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Archive for Monday, June 11, 2007

Car and camper

Most load up trunks instead of backpacks before heading to the great outdoors

June 11, 2007

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Participants of the time-honored tradition of sleeping out in the great outdoors typically fall into one of two, well, camps: traditional campers and car campers.

And while there is no real hard and fast definition that separates one from the other, they still are pretty easy to differentiate.

"I define car camping basically as fitting whatever you can fit into your SUV or trunk, driving to a camping spot and throwing it out and staying there," said Andrew Shank, hardgoods specialist at Sunflower Outdoor and Bike. "The alternative is camping or backpacking, where everything is smaller and lighter and you're generally taking everything with you."

Far more folks participate in the former.

In Kansas - as well as nationally - there are more car campers than campers.

A recent survey found 8.2 percent of Kansans, or 168,796 people, have gone camping. The numbers skyrocket to 23.3 percent, or 479,628 people, who have gone car camping.

For the purpose of the survey, camping was defined as an overnight trip spent more than a quarter mile from the participant's parked vehicle, while car camping fell within that quarter-mile cutoff.

Why are so many more people camping lite?

"I'd say it's definitely lack of availability," Shank said. "To get anywhere close to backpacking in this area, you're talking about at least a two-hour drive. For the majority of the population, that's just not realistic. That's the biggest difference."

So much of the state's land is privately owned, it's difficult truly to set out on a traditional primitive-camping venture of a respectable length.

Compare that to, say, our neighbor to the west. Colorado campers can go for weeks without running into a "No Trespassing" sign.

All the comforts of home

Comfort also tips the scales in favor of car camping.

Primitive campers are limited by what they can haul themselves. Car campers can use whatever they can stuff into or lash onto their vehicles.

Car campers can alight in established campgrounds with fire pits, running water, trash and rest room facilities and even electricity.

"One of the advantages of car camping is comfort, or the amenities," Shank said. "You can take your blow-up air mattress, a cooler stocked with beer and ice, listen to your car radio or take along a stereo. Generally, you can build a campfire. A lot of places, like Colorado, you're hearing more about forest fires, and traditional backpacking is becoming illegal."

That's not to say car camping trumps traditional in every way.

In fact, many traditional campers tend to look down on car campers.

"A huge advantage to backpacking is getting away from people," Shank said. "Going to Clinton Lake, listening to other peoples' conversations : personally, I'd rather stay home than go to Clinton.

"The flip side is, I definitely do a lot of car camping myself, more than backpacking. On the flip side of going to Clinton Lake or whatever, with so much land in Kansas being privately owned, everybody knows somebody who has a piece of ground even two hours out of town. If you're thinking about going camping this weekend, you can find alternatives."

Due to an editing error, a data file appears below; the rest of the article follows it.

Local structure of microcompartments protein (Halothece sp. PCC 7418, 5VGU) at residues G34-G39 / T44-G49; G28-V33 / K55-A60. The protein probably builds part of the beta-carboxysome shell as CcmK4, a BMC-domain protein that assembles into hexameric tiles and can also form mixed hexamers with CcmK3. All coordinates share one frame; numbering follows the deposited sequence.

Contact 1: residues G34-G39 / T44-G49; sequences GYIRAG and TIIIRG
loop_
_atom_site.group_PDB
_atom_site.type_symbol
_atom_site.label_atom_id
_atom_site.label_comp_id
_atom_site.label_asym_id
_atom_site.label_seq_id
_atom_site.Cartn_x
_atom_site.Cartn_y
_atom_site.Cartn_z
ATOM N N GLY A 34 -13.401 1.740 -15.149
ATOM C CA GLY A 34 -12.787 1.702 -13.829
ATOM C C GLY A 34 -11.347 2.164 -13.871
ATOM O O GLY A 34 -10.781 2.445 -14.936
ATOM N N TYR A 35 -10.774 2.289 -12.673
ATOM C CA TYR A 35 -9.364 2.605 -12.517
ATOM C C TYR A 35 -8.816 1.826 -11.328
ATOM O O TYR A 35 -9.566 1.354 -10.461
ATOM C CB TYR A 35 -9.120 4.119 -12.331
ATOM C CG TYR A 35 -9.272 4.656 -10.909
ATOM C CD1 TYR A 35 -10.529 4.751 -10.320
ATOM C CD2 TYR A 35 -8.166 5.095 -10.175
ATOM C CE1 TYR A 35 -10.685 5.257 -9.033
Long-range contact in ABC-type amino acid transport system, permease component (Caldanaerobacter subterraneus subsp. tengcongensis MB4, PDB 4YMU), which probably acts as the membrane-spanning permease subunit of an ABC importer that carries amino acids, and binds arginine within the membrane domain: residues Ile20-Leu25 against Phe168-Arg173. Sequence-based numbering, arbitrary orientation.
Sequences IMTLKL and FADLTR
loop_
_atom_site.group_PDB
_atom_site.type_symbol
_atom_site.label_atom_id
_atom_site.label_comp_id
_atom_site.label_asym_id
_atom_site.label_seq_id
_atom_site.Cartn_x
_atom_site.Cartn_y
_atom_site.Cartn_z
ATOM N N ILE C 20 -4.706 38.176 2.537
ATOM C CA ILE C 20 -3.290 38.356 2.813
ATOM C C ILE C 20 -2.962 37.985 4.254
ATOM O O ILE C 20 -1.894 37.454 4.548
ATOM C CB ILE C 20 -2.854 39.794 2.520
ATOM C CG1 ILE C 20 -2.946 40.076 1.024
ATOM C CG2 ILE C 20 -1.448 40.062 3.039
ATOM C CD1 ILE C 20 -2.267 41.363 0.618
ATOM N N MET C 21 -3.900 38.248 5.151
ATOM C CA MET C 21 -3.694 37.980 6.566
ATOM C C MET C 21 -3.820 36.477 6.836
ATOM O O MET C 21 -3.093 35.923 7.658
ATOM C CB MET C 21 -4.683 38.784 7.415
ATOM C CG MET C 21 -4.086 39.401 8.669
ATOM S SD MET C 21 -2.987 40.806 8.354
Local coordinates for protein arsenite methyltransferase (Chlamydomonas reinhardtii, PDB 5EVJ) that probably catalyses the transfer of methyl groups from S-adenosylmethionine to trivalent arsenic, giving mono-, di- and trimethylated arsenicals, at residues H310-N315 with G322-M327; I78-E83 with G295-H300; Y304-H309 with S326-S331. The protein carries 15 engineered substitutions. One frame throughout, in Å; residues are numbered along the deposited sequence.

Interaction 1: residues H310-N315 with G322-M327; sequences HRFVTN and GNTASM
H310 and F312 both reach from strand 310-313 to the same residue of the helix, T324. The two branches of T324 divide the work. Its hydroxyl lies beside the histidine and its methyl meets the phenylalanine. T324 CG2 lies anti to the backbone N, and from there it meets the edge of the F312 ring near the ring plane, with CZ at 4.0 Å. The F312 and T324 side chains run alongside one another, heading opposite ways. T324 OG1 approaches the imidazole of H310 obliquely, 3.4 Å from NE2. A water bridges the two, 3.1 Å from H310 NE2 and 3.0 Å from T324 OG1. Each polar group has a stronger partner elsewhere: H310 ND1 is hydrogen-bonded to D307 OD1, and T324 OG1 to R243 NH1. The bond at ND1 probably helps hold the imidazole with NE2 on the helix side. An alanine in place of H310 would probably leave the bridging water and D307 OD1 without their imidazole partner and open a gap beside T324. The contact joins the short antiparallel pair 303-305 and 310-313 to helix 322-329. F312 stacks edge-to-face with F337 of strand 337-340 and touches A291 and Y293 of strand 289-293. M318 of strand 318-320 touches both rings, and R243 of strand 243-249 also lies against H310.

In some ways, car camping simply is a compromise between the desire to get out there and the inability to turn every venture into a week-long adventure.

"A lot of it is time constraints," Shank said. "It's a time crunch. A lot of people can make time to go out to Clinton Lake, but they can't make time for the alternative."

'Good if you have kids'

For newbies or families with young children car camping may be the only way.

"We get customers where it's a boyfriend trying to convince his girlfriend that camping is fun," Shank said. "And car camping's good if you have kids, especially younger kids not able to carry their own gear or who maybe don't like the idea of sleeping outside. We get fathers and mothers in here who start out sleeping in their back yard, then maybe they go out to Clinton Lake as the next step."

And car camping has the edge in affordability.

It's cheaper to drive to a nearby park than plan an excursion even as close as Colorado. And while a car camper can get by with a cheap, basic tent-and-bag setup, backpacking's lighter-weight gear more than makes up in price what it lacks in weight.

"A lot of the difference, really, is financial," Shank said. "To get the gear to go backpacking, you're looking at a bigger base expense, rather that just a basic tent and sleeping bag."

Where to go

Popular close car-camping destinations include Clinton, Perry and Lone Star lakes, which over several campgrounds with a variety of amenities.

For car-camping veterans wanting to take it to the next step, Shank says there are a couple of relatively nearby camping destinations.

Among them are the Elk City Reservoir, near Independence, which is about a three-hour drive from Lawrence, and Buffalo River in Arkansas, which is nearly twice as far away.

"The best place I know nearby is Elk City Reservoir," Shank said. "It's an out-and-back backpacking loop. I haven't seen the trail, but it's seven to 10 miles out, seven to 10 miles back. I used to work in an outdoors shop in Wichita, and I knew people there getting ready for a trip to Colorado who would go to Elk City to test out their gear.

"And one place on my list of places to go where I haven't made it yet is Buffalo River. It was the first nationally protected river in America. That's definitely a place for customers looking for places to go that are somewhat close. It's a six- to seven-hour drive to get down there, but it's realistic for people."

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